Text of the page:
Investor-owned utility PACs have contributed a total of $13.7 million this cycle to federal campaigns and PACs working to get candidates elected. Examples of PACs that have received utility PAC contributions include the Blue Dog PAC, which gives money either to Democrats running for House seats or to other PACs and firms supporting Democrats, and the Bluegrass Committee, which is a leadership PAC affiliated with McConnell that spends predominantly to help other Republican senators.
Utility PACs have contributed $7,987,817 to Republicans compared to $5,713,057 to Democrats.
As the chart below details, eight utility PACs have made up more than half of all contributions from the sector so far this cycle. Some utilities stand out for ranking high in contributions, but not in megawatt-hours of electricity generated. For instance, Arizona Public Service is the sixth-largest investor-owned utility PAC for political contributions this cycle, but is 19th when ranked by megawatt-hours of electricity. AEP and Xcel are the seventh and ninth-largest power producers, but rank 19th and 16th in PAC contributions, respectively.
These utility PACs also contributed a total of $634,000 to trade association PACs, such as the Edison Electric Institute’s PAC, which in turn gave $375,000 to Republicans and $300,000 to Democrats.
Utility PAC dollars originate from the utility employees themselves and might have bylaws in place that govern how contributions are made. DTE Energy’s political participation policy, for example, states that the company “encourage our employees to become informed about the policy matters affecting DTE Energy and to be involved in the political process. DTE Energy facilitates this participation through the DTE Energy PAC.” It also provides the five criteria used when “evaluating requests for contributions.” Some of the criteria are open to interpretation or vague, such as “public integrity of the candidate,” and “assessment of the appropriate level of support to be provided.”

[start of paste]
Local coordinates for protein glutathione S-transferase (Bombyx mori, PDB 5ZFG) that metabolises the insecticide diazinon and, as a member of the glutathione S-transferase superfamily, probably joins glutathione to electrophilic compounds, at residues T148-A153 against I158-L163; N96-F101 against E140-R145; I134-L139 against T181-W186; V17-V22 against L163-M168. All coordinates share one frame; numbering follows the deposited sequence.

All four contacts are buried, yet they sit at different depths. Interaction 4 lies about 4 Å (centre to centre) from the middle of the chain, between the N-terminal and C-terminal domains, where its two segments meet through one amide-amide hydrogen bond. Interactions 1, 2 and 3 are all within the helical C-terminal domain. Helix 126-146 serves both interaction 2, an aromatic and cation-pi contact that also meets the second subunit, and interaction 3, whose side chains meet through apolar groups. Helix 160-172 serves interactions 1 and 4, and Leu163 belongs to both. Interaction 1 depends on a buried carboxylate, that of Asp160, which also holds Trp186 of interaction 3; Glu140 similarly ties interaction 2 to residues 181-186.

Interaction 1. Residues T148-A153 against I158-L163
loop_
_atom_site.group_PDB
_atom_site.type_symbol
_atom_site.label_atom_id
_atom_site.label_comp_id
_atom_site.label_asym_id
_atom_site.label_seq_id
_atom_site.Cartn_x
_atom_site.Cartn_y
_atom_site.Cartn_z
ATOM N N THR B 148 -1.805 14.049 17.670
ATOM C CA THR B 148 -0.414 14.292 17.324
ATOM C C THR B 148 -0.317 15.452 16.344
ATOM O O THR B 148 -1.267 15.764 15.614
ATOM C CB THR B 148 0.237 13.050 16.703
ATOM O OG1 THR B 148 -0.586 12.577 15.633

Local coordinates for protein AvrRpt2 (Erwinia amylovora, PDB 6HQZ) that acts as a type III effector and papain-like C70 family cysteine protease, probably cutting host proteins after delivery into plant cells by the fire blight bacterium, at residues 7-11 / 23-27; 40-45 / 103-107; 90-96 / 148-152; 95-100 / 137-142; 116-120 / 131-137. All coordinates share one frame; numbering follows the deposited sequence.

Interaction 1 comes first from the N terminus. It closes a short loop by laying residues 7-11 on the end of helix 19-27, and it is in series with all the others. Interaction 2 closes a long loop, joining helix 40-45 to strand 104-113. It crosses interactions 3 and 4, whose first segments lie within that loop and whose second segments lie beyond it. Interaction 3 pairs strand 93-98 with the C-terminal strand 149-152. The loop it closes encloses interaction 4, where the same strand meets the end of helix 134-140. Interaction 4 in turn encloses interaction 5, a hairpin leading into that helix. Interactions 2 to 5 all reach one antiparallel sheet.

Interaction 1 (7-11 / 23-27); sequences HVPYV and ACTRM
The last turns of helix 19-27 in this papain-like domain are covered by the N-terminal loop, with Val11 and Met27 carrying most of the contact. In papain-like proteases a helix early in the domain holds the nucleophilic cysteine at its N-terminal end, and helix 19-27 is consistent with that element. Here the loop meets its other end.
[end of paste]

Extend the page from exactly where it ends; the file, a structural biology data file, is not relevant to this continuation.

- Posted in: Politics, Utilities
- Tagged in: American Electric Power, Christopher Crane, Dominion, Duke Energy, Edison Electric Institute, Exelon, Nicholas Akins, Southern Company, Thomas Farrell
Posted by Matt Kasper
Matt Kasper is the Research Director at the Energy & Policy Institute. He focuses on defending policies that further the development of clean energy sources. He also frequently focuses on the companies and their front groups that obstruct policy solutions to global warming. Before joining the Energy & Policy Institute, Matt was a research assistant at the Center for American Progress where he worked on various state and local policy issues, including renewable energy standards. His work has appeared in The Guardian, the New York Times, the Washington Post, and other outlets.